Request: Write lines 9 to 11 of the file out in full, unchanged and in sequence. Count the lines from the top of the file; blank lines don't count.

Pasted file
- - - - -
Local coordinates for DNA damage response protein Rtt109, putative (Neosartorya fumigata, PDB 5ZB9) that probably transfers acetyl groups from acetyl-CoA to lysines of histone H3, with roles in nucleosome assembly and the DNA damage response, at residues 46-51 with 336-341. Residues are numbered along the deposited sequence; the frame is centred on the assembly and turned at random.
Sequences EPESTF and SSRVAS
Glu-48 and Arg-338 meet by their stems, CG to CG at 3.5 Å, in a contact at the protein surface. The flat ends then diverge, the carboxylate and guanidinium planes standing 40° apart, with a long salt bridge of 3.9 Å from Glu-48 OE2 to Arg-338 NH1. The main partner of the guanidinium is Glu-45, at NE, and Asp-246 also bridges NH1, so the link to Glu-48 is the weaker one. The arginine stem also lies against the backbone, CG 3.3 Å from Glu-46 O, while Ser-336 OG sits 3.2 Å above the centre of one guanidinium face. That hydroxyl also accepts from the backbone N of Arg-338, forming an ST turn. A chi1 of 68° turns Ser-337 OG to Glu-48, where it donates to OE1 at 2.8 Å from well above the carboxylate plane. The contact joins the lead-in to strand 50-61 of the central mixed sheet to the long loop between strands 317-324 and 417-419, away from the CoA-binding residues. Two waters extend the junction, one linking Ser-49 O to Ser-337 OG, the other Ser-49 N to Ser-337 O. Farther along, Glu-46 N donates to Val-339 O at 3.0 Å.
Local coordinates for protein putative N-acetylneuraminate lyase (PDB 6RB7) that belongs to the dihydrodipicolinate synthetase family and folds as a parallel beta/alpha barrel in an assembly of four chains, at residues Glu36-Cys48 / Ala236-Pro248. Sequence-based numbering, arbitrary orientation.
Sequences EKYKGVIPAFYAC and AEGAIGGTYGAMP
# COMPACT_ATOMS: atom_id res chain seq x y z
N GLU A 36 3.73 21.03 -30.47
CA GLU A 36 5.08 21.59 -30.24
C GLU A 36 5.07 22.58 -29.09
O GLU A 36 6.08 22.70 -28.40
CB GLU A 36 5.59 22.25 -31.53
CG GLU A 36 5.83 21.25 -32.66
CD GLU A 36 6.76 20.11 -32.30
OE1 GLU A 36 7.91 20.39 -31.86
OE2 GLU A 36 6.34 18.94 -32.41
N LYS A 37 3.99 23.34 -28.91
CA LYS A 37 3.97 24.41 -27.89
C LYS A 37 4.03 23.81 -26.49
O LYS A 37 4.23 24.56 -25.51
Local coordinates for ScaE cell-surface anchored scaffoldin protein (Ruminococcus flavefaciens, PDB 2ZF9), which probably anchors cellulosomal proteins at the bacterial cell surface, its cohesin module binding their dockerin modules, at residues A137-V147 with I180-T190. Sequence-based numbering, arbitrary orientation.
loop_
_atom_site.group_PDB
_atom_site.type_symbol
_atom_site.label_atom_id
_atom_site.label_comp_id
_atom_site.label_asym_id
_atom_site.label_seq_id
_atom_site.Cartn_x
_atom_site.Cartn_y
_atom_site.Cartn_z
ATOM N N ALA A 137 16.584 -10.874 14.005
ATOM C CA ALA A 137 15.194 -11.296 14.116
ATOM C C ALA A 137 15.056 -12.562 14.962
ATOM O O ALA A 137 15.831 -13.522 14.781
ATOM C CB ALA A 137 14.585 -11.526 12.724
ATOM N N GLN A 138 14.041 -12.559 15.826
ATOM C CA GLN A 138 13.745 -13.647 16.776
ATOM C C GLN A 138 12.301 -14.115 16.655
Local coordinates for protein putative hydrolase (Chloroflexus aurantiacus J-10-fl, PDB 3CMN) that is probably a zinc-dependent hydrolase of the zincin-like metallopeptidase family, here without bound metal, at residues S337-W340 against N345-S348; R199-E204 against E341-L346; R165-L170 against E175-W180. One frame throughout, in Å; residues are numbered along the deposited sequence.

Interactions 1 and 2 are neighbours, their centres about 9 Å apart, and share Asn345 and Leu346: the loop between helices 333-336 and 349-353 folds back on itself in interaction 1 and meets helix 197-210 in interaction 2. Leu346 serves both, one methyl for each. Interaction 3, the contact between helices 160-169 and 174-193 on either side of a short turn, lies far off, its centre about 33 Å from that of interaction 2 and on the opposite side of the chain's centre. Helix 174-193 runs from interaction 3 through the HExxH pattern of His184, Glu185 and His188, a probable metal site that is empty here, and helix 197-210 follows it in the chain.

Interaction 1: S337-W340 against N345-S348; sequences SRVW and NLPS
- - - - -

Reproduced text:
C GLU A 36 5.07 22.58 -29.09
O GLU A 36 6.08 22.70 -28.40
CB GLU A 36 5.59 22.25 -31.53